Chimp and bonobo infants

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Chapter 12 endnote 21, from How Emotions are Made: The Secret Life of the Brain by Lisa Feldman Barrett.
Some context is:

Chimps in language experiments were removed from their mothers in infancy and raised in a human-like environment vastly different from their natural habitat. These infants would normally live with their mother for up to ten years and nurse with them for five, so this premature separation could have changed the wiring of each chimp’s interoceptive network and strongly influenced the results of the experiments.

Chimp and bonobo infants are usually in continuous physical contact with their mothers, 24 hours a day, until they are three month old; a mother embraces her infant while the infant clings to her. In contrast, human infants have more physical separation from their mothers right after birth, and use vocalizations (cries, for example) to communicate.[1] This difference between human and non-human ape infants is important, and was largely overlooked by researchers who attempted to teach language to chimps and bonobos. Its easy to speculate that scientists assumed that it was OK to separate mother and infant at an early age, as long the baby received attentive, human-style caregiving. But chimp and bonobo infants expect different attachment behaviors when compared to human infants. The results of language-learning experiments may have been influenced by attachment problems in those infants,[2] a hazard that results from viewing other animals through the lens of our own conceit (i.e., as slightly inferior versions of the human species).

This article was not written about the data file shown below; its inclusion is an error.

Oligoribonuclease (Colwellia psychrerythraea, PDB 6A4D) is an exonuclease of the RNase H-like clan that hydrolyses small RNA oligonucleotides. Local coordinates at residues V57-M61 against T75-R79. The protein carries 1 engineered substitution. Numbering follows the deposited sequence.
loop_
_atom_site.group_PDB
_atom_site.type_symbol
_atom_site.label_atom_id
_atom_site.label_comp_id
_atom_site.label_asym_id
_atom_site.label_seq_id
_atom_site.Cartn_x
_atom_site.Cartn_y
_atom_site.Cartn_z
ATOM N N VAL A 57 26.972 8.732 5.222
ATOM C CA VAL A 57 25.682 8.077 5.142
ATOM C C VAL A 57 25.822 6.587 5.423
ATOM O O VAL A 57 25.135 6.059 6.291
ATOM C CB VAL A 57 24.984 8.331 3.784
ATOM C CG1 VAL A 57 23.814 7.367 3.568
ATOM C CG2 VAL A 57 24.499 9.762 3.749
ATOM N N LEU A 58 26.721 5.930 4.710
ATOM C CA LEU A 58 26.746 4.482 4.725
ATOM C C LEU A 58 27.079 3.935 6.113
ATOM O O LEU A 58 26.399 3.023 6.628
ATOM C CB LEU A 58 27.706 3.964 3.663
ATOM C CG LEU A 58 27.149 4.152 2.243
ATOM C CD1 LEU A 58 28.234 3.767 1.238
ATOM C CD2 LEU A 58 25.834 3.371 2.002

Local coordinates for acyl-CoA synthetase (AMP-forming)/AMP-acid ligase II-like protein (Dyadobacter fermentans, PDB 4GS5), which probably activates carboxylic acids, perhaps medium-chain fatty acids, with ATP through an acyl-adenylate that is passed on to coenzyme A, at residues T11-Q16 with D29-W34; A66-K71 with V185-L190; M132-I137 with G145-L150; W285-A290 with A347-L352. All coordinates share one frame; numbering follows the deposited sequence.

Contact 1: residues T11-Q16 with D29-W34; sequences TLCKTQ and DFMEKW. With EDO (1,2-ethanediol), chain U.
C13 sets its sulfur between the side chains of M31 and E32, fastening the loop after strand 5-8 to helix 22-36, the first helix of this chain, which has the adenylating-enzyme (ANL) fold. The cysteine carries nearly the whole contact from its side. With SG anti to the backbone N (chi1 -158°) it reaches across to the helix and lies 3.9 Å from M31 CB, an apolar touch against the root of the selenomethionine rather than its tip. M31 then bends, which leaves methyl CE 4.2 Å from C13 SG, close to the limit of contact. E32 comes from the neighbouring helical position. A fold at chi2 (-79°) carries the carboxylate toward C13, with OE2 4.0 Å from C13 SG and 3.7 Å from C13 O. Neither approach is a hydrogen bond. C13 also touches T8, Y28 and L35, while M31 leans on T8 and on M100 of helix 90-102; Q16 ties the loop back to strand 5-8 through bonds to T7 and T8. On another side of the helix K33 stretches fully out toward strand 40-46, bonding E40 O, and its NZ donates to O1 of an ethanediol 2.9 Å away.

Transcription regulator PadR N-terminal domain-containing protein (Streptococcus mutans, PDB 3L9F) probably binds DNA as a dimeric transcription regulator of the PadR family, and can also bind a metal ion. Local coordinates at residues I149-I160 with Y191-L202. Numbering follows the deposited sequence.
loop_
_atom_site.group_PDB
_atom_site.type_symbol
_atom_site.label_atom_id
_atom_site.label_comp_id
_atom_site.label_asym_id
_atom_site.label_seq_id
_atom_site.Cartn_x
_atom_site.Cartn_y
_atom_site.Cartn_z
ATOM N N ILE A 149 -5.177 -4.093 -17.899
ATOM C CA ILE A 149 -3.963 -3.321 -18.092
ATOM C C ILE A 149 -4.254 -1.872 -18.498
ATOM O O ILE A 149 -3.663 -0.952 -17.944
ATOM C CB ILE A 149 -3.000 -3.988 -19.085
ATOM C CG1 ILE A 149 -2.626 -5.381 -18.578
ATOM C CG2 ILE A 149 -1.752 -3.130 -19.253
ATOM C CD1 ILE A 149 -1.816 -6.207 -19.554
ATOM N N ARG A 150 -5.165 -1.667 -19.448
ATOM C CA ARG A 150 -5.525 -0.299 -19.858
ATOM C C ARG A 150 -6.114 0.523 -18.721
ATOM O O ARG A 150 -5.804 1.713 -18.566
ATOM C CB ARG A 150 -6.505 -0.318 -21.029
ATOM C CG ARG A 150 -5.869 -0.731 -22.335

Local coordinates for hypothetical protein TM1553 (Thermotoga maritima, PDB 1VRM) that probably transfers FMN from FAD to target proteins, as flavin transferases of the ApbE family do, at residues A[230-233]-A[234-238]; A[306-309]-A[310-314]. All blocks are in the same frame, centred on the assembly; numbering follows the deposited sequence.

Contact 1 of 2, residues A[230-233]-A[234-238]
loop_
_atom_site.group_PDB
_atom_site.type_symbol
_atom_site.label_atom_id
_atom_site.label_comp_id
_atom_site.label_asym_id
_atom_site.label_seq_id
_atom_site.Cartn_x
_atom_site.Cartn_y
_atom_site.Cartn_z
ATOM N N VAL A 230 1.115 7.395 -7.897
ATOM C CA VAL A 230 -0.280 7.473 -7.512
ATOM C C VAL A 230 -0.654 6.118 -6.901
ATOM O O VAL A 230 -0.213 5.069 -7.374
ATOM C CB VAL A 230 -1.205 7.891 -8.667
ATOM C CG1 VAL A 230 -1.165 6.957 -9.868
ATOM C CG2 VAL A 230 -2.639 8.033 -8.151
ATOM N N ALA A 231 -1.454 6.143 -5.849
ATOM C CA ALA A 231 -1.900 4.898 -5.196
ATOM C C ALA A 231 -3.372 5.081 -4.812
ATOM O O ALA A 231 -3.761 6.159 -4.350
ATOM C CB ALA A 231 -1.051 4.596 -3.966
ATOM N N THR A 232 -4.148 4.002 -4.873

Notes on the Notes

  1. Matsuzawa, Tetsuro. 2011. [full reference to be provided]
  2. Tetsuro Matsuzawa, personal communication, June 12, 2015.